As for water and food, I was "fat" as pilots say of fuel remaining. In jerry cans and glass containers, I had at least 20 days' water, if I ate from the pot as Thea and I had during storms at sea. There was a good month’s worth of meals in the cans racked in the vestibule and stowed under the bed. Not to mention the fabled cove store, well-rehearsed in alternatively bringing food by boat. (The fatbike had ferried those flats of food home.)
Auxiliary power was LOL. Both sealed gel-cells, taken last autumn from the outrigged solar-electric Grumman sailing canoe flipped upside down and buried under a drift out in the yard, would provide the reading light, music and movies vital to winter morale at 50 North, when it gets dark early and the nights are cold and long.
I had electricity for at least two weeks, probably longer. Long before then, I could hook up the three solar panels removed from Electra and keep the juice flowing indefinitely.
Kindling was already laid, but I decided not to fire up the carbon-burning Waterford MKII. Instead, I cooked a quick breakfast of oatmeal, diced apples and a rare score – organic Grade B maple syrup – on the propane stove.
When I'd purchased the Mariner folding fatbike last summer, I decided that with a fractured Jetstream causing climate chaos my sole means of transport had better handle snow.
With its heavy-duty construction and oversize four-inch-wide knobbies, the sturdy fatbike had been created to traverse the shape-shifting sand and snow that quickly upended bicycles. All that extra weight and rolling resistance made it a bear to pedal – especially for a geezer running on reduced cylinders over challenging terrain.
Hence the geared hub motor on the back wheel. Its speed-governed 32kph velocity was legal and plenty fast for a bicycle, especially when traversing this island’s rough mountain tracks. Steep hills? There are no hills onboard an electric-assist fatbike. That 500-watt Bafang motor produced enough torque to scale castle walls.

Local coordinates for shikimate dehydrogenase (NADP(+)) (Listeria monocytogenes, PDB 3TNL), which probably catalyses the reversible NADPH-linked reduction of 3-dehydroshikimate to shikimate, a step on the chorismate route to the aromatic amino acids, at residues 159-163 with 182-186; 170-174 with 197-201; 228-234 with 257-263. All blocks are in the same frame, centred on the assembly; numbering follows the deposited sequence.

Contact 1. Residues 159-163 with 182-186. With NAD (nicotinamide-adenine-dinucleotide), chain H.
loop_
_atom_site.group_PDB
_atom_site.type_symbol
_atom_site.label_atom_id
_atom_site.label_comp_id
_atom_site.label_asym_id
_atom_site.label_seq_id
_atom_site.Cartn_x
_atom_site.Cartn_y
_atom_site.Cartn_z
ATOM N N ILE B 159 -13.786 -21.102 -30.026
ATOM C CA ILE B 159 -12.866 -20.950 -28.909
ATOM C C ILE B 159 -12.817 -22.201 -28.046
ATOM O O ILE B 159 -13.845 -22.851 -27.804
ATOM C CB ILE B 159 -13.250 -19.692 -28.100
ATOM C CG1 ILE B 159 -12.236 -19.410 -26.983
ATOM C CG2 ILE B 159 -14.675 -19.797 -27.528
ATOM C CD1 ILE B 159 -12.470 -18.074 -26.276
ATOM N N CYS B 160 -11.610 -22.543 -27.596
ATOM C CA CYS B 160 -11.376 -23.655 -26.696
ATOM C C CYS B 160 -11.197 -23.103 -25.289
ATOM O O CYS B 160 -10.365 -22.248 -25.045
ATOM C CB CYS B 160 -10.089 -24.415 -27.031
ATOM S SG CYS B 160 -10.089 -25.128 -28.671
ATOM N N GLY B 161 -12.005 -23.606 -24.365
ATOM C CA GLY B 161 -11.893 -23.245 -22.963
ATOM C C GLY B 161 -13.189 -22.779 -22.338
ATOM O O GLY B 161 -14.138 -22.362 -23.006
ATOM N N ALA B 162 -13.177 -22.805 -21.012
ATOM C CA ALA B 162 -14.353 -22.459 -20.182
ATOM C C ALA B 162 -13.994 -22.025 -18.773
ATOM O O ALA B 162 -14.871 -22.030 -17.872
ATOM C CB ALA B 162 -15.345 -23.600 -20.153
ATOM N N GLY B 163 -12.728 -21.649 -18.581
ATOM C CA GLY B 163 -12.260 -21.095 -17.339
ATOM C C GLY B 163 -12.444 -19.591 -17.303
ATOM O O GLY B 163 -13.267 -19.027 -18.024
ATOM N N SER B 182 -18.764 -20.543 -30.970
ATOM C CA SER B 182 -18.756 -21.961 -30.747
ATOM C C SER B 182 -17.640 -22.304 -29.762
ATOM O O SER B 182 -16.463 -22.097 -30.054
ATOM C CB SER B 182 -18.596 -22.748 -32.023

I couldn't wait to try it out in the snow! Get some pics of the bike in the deep white woods…
For my first snow ride, this Michigan refugee chose his heavy boat coat, quilted snow coveralls, featherweight Korean snow boots, ski gauntlets, wool scarf and that Italian motorcycle cop’s helmet with the full-face, fog-prone shield extended like a visor.
Then I reached for the hefty Sony with its linear fisheye lens. I checked the camera battery fully charged, film card formatted and lens stabilization “on” before packing the outfit into the Cordura bike bag. A fresh cleaning cloth and small dishtowel for drying camera and lenses went into coat pockets. Instead of hassling white balance in all that blue snow, I switched the camera's digital filter to "cloudy" to warm up the ambient light. The eight-hundred-dollar Zeiss went into a Ziploc.
Outside at last, I crunched through deep snow to the shed where my ride awaited. Sliding the Samsung battery down its rail behind the seatpost until it clicked home, I installed the sheepskin-covered saddle, latching it firmly. Then I wheeled the bike backwards into the yard.